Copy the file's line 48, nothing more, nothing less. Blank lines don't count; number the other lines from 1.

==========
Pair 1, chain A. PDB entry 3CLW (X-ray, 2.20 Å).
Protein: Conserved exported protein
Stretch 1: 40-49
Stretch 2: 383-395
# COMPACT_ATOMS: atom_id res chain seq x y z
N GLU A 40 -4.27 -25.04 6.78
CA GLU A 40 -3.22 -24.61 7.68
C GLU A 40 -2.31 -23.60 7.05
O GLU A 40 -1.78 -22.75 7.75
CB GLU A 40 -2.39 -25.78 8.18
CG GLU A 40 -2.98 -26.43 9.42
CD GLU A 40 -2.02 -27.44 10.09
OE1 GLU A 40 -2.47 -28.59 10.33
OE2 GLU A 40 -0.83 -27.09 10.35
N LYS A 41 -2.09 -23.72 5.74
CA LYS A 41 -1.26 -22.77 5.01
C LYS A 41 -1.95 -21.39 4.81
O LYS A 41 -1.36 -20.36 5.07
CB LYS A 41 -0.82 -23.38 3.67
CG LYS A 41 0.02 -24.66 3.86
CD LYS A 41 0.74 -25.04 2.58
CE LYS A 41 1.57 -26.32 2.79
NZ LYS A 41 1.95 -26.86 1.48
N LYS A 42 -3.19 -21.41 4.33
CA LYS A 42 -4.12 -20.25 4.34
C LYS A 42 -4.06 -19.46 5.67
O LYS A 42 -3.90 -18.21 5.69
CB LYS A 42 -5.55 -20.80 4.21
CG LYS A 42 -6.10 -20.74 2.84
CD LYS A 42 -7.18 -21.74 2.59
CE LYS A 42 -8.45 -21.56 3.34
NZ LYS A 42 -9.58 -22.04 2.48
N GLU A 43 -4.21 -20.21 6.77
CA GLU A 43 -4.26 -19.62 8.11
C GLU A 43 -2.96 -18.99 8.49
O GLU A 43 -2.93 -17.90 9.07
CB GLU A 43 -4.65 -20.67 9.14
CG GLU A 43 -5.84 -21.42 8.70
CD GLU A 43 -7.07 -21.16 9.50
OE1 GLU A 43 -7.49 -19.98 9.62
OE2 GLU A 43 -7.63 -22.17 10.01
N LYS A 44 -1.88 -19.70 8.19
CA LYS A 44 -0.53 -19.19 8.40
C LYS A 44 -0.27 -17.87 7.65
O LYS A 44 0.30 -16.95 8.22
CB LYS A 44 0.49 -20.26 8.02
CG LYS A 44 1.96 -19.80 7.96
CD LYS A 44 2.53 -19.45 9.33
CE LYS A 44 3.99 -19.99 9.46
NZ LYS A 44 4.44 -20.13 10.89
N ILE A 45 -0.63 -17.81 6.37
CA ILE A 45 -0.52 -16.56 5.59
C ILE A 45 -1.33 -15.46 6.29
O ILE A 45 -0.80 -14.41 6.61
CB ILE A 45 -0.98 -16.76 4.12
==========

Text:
CD LYS A 44 2.53 -19.45 9.33